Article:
At the beginning of the week, Egypt’s new military-backed cabinet made clear that it plans to play an assertive role in regional politics, urging Ethiopia to take part in further talks over the Nile dam project. Egypt’s interim Foreign Minister, Nabil Fahmy, discussed the dam on the telephone with Foreign Minister Tedros Adhanom. These were the first such talks since Mohammed Morsi was ousted.
There has also been a change in the rhetoric from Egyptian officials, who at one stage said they were willing to defend their entitlement to Nile waters “by any means”. They now say they are ready to co-operate with Ethiopia for the “common good” of both countries.
For its part, Ethiopia repeatedly asserted that the construction of the GRD will never stop for a minute saying the dam will not significantly affect downstream countries.
Capital talked to Dr Yacob Arsano, a lecturer at Addis Ababa University’s Department of Political Science and International Relations. He spoke about the significance of the Co-operative Framework Agreement of the Grand Renaissance Dam and the current Egyptian crisis.
Capital: How can Ethiopia prove its historical and natural right to use the Nile water?
Dr. Yacob Arsano: Ethiopia has never accepted exclusive rights of Egypt on the Nile. By the same token, Ethiopia has always maintained her sovereign rights over the water resources of the Nile within her territory. There are numerous instances of this happening during the past several decades.
Capital: What is the significance of the newly ratified framework agreement by the parliament?
Dr. Yacob: Ethiopia’s ratifying the Co-operative Framework Agreement (CFA) confirms the sovereign right of the country over the shared waters of the Nile. It does not establish new rights for Ethiopia on the waters of the Nile. It is an expression of Ethiopia’s sovereign will to recognise equitable and reasonable use of the water resources by all riparian nations of the Nile. Furthermore, Ethiopia’s ratification of CFA is a political expression of the country of not recognizing any previous agreements that deny rights to Ethiopia or other riparian nations of the Nile.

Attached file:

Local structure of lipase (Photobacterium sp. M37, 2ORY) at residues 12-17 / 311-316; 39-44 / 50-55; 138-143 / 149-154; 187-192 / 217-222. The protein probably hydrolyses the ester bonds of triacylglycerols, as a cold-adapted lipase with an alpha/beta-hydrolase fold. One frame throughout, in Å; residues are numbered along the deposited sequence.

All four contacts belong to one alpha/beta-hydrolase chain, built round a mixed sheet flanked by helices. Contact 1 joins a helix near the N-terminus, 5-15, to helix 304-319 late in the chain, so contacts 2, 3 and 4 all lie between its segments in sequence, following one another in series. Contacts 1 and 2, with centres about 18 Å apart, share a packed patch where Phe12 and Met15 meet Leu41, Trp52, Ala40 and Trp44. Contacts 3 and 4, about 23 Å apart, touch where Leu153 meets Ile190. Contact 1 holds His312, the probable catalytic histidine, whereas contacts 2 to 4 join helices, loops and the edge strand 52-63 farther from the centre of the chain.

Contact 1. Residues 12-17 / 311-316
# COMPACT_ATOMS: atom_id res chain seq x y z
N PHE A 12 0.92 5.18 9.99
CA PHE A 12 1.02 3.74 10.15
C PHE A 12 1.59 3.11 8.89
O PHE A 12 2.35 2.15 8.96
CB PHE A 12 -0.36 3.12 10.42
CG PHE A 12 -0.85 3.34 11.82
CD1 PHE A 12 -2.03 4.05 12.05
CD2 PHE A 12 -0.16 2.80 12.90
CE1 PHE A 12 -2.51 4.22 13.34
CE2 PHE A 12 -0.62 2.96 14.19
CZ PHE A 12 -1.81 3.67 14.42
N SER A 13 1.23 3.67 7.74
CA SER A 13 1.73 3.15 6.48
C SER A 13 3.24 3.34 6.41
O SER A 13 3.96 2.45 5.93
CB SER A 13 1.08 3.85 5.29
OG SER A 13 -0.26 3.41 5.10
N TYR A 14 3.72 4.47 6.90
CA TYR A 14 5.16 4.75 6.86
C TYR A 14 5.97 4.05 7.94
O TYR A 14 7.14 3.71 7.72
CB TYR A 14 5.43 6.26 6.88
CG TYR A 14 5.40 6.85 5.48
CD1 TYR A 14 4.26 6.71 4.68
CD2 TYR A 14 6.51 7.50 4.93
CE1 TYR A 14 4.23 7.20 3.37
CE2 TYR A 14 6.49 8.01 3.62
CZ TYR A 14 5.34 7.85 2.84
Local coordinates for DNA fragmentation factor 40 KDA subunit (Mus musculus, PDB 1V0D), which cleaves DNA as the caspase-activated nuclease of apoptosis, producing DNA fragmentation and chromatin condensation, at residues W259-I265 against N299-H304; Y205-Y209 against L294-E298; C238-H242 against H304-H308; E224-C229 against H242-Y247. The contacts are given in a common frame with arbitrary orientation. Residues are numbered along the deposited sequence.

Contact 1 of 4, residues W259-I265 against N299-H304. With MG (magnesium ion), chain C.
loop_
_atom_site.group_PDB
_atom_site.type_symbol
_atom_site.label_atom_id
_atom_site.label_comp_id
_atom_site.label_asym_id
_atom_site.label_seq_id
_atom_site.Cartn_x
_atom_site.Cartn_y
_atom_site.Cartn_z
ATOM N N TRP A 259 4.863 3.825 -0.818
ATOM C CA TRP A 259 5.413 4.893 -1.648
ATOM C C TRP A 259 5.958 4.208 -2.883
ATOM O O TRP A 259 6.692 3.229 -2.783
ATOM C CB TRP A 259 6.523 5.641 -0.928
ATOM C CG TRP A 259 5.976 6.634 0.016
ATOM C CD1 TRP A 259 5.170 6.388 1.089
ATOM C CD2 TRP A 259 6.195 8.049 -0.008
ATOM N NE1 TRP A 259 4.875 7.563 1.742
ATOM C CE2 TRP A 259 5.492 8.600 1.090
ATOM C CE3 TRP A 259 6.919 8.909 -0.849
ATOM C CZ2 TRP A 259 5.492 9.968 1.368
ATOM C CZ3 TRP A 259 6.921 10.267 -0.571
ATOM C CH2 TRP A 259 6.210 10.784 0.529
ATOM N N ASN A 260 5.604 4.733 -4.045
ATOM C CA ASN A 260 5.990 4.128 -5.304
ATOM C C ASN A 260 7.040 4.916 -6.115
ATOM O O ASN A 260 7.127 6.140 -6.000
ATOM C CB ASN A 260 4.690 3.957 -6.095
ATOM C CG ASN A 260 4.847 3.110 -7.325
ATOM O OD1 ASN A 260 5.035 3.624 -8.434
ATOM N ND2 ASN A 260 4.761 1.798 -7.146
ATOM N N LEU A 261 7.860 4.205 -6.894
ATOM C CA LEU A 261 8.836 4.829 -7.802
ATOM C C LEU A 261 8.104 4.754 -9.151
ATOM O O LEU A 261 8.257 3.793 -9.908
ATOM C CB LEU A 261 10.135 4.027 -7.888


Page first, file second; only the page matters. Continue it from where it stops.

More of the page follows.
Capital: How significant is the signing of an agreement between South Sudan and the other riparian countries?
Dr. Yacob: First of all, South Sudan is a new Nile basin state which has opted to express its national interest by joining the upstream countries in signing the agreement which was adopted and signed prior to the declaration of independence of the Republic of South Sudan. It is in Ethiopia’s particular interest that one more country in the Nile basin has chosen alliance with Ethiopia and other upstream countries in the basin. I have no doubt whatsoever that decision may be, it is in the best interest of South Sudan itself.
Capital: What is the impact of Sudan’s support for Ethiopia, when it comes to the Grand Renaissance Dam project?
Dr. Yacob: Sudan’s supporting of the framework is expected, and it is not a big deal. This is because Sudan has not benefited from sharing the water while it was with Egypt; this is because Egypt has taken the lion’s share as per the Colonial Agreement between the two countries (Egypt and Sudan), excluding Ethiopia and other upstream countries. So, to promote its national interest, Sudan has to be with Ethiopia, rather than Egypt. If Sudan collaborates with Egypt, it won’t benefit them. Hence, Sudan’s support for the Agreement framework shall benefit Sudan itself. This has also its own constructive advantage for Ethiopia to implement her program.
Capital: How do you see Egypt’s response on the study conducted by experts on the GRD?